The clamoring sounds of construction were replaced with union chants in South Lake Union on Thursday, when carpenters walked off the job at a nearly complete 12-story office building as part of a strike that could affect hundreds of construction sites across the region.
Striking members of the Northwest Carpenters Union say they are seeking better pay and more coverage for work expenses such as parking.
“I’ve heard other carpenters say they could build a house, but they can’t afford to live in one of them,” said Brandon Carmack, an apprentice who picketed in Seattle on Thursday.
Although union leadership had recommended a recent tentative contract agreement, a majority of members voted against the deal last weekend, triggering the strike.
The Association of General Contractors (AGC), which represents the carpenters’ employers, pushed back.
“The AGC of Washington is disappointed and perplexed the union is proceeding with this strike following such a robust and competitive package offer,” the group said in a statement.
Today, a journey-level carpenter in the union makes $46.92 to $48.42 an hour, according to the union. The latest offer would have incrementally increased pay by about $9.40 per hour over the course of four years, along with gradual increases to pension contributions and parking pay.
As of Thursday afternoon, the two sides had not yet set another bargaining date.
Carpenters picketed at several high-profile projects Thursday, including Microsoft’s Eastside campus and Vulcan’s Block 38, the 12-story South Lake Union office building set to be finished this year for Google.
At Block 38, other unionized tradespeople appeared to have walked off the job rather than cross the picket line. From outside, a small group of painters were the only workers visible at the site. Contractor GLY did not return a request for comment.
Hundreds of job sites are affected by the strike, according to the union. But many marquee projects, such as Sound Transit light rail lines, are covered by no-strike agreements.
The strike followed public divisions among union membership. Online, criticisms of union leadership swirled, with some members decrying what they said were cozy relationships with management or too much timidity in the planned strike. After rumors of possible wildcat strikes, union leadership warned members against taking unauthorized action.
At the picket line, strikers attempted to present a united front.
“I believe it was a good deal for us all,” said member Ernesto Perez. “It’s not about how I feel. It’s about standing united.”
“We want to close the gap between the cost of living … and wages,” Perez said.
Members who voted against the deal called for higher pay raises, better pension contributions or more coverage of parking costs. Some said a shorter contract in which raises happened sooner would make the deal more palatable.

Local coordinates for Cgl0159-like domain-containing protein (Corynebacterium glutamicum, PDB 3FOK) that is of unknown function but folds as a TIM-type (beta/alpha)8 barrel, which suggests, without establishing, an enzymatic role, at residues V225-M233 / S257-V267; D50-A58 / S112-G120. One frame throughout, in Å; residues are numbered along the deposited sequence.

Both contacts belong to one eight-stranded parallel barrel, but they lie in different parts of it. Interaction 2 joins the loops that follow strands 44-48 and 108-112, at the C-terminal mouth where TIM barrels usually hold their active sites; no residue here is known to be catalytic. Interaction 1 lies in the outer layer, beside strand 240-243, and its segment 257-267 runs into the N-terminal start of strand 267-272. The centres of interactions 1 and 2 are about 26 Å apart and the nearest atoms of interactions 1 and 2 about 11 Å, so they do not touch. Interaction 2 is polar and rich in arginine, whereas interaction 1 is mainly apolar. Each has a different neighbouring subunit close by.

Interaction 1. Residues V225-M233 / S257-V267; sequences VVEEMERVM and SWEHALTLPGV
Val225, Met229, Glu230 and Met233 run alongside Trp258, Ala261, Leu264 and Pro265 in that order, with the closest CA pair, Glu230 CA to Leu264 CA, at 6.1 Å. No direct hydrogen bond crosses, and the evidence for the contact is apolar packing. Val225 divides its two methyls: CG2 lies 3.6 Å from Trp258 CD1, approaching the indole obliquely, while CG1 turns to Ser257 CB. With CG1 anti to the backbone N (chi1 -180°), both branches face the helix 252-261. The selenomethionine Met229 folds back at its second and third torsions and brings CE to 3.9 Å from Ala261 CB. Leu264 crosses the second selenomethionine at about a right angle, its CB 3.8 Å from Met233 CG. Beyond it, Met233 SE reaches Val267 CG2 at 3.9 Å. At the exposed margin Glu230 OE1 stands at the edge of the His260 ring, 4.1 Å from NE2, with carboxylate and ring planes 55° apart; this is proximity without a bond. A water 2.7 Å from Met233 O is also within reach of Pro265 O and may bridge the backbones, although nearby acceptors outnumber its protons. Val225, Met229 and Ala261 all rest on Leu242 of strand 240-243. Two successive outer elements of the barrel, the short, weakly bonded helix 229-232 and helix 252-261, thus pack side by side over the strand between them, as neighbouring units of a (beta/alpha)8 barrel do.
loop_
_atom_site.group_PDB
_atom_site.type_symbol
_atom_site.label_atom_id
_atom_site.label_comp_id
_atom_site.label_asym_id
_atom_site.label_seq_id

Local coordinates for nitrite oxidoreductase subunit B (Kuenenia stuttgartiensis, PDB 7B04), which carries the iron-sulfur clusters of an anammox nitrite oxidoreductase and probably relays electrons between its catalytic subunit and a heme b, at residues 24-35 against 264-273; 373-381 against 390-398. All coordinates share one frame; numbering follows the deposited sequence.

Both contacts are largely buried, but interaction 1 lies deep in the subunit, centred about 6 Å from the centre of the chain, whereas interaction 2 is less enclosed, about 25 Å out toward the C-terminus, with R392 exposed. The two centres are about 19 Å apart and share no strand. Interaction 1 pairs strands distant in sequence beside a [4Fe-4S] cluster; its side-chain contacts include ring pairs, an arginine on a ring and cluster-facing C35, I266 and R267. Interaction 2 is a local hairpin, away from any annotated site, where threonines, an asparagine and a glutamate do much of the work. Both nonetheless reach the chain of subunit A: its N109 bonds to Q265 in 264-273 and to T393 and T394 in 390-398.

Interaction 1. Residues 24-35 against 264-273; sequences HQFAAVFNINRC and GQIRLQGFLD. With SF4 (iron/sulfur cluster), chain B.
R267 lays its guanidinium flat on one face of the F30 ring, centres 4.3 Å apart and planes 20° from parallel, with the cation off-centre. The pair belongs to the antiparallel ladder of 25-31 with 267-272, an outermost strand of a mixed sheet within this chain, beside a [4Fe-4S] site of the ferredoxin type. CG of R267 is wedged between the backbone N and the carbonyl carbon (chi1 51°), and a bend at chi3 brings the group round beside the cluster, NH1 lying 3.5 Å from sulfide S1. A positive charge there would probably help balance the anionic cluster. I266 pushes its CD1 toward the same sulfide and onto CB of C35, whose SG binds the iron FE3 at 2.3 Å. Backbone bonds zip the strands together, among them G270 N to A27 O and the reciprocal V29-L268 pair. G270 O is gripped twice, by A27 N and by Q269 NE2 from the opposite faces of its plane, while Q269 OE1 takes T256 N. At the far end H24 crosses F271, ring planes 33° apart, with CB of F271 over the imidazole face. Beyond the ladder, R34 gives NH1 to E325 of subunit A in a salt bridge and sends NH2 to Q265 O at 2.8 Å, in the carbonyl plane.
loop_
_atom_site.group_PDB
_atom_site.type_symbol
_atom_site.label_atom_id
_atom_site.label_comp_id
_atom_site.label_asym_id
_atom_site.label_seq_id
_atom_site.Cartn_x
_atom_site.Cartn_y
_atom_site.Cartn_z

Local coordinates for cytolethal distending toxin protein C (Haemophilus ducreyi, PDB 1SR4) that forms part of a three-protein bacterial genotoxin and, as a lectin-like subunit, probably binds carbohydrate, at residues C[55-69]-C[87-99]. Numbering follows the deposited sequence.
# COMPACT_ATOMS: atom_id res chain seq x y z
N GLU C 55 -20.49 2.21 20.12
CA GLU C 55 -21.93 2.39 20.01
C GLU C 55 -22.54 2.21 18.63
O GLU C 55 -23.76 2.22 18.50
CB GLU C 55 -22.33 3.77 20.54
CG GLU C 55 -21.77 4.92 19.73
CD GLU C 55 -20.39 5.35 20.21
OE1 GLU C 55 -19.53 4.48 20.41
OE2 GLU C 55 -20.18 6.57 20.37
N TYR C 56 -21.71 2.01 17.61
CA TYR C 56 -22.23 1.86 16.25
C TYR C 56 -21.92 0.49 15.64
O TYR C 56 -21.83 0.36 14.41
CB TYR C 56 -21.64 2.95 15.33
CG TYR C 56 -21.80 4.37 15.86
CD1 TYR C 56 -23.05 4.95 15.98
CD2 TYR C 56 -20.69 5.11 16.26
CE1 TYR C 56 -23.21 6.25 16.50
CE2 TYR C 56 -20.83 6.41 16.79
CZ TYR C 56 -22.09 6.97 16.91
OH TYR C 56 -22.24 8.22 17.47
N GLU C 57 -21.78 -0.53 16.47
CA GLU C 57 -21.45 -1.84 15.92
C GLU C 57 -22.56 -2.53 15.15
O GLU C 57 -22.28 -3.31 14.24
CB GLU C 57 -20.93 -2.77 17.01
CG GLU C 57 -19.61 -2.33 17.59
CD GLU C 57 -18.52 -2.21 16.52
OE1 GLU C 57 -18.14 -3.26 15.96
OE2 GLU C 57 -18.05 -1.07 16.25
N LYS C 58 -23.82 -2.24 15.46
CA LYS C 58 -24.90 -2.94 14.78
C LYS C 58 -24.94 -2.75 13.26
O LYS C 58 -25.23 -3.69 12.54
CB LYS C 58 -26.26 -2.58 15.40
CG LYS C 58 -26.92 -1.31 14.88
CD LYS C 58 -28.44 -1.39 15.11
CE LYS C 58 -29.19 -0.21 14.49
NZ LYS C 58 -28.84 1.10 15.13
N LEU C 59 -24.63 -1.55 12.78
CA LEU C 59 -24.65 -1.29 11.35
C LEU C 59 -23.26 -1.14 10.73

“It just wasn’t quite good enough,” Trenton Towne said.
Contractors “get richer and we get the same,” said foreman Matt Johnson, who voted no.
“I’m a 51-year-old guy. My back hurts. I’ve had a shoulder replacement and a knee replacement. And a lot of it’s been due to this trade,” Johnson said.
Brayan Gonzales, a carpenter who supported the deal, said his rent recently went up by $250 a month. “Every year, the rent is going up,” he said.
The AGC warned carpenters about the threat of nonunion contractors.
“Our AGC bargaining team spent numerous hours throughout the past five months negotiating and evaluating this union offer, which also forced the team to carefully consider the ramifications of such a generous package,” the group said in a statement.
Increased costs “can push developers to other markets, increase loss of Union market share, and potentially reduce carpenter hours,” the AGC said. “We want to ensure every carpenter understands the latest failed tentative agreement is not immune from the issues listed above.”
Just how the strike will affect the region’s many under-construction office and apartment projects will depend on how long members stay off the job and whether workers in other trades show up to work sites.
The AGC declined to discuss the expected effects of the work stoppage.
The pandemic disrupted what had been a yearslong building boom, delaying some projects and adding new uncertainty to the office and apartment markets. Even so, the Eastside, in particular, is flush with new office projects for tech giants.
The strike is the latest in a series of trade-union walkouts that have hit Seattle’s building industry during the past decade. Crane operators, concrete truck drivers and glaziers each went on strike between 2016 and 2018. More recently, industries ranging from health care to food production have seen labor unrest, with workers emboldened by a tight labor market.
“When you’re called essential workers and everyone is clapping for you, your wages, safety at work and protections from harassment should match how essential you are to the economy,” said Jake Grumbach, a political-science professor at the University of Washington.